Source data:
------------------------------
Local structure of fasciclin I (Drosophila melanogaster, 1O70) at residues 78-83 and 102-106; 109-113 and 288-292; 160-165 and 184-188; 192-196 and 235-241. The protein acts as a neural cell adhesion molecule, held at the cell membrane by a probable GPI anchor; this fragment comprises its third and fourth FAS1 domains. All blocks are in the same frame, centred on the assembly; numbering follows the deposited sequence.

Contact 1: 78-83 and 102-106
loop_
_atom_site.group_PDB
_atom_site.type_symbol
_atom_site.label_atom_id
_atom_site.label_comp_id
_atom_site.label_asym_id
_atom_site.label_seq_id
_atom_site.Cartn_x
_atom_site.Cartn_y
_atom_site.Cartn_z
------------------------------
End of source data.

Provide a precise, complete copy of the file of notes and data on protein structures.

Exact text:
Local structure of fasciclin I (Drosophila melanogaster, 1O70) at residues 78-83 and 102-106; 109-113 and 288-292; 160-165 and 184-188; 192-196 and 235-241. The protein acts as a neural cell adhesion molecule, held at the cell membrane by a probable GPI anchor; this fragment comprises its third and fourth FAS1 domains. All blocks are in the same frame, centred on the assembly; numbering follows the deposited sequence.

Contact 1: 78-83 and 102-106
loop_
_atom_site.group_PDB
_atom_site.type_symbol
_atom_site.label_atom_id
_atom_site.label_comp_id
_atom_site.label_asym_id
_atom_site.label_seq_id
_atom_site.Cartn_x
_atom_site.Cartn_y
_atom_site.Cartn_z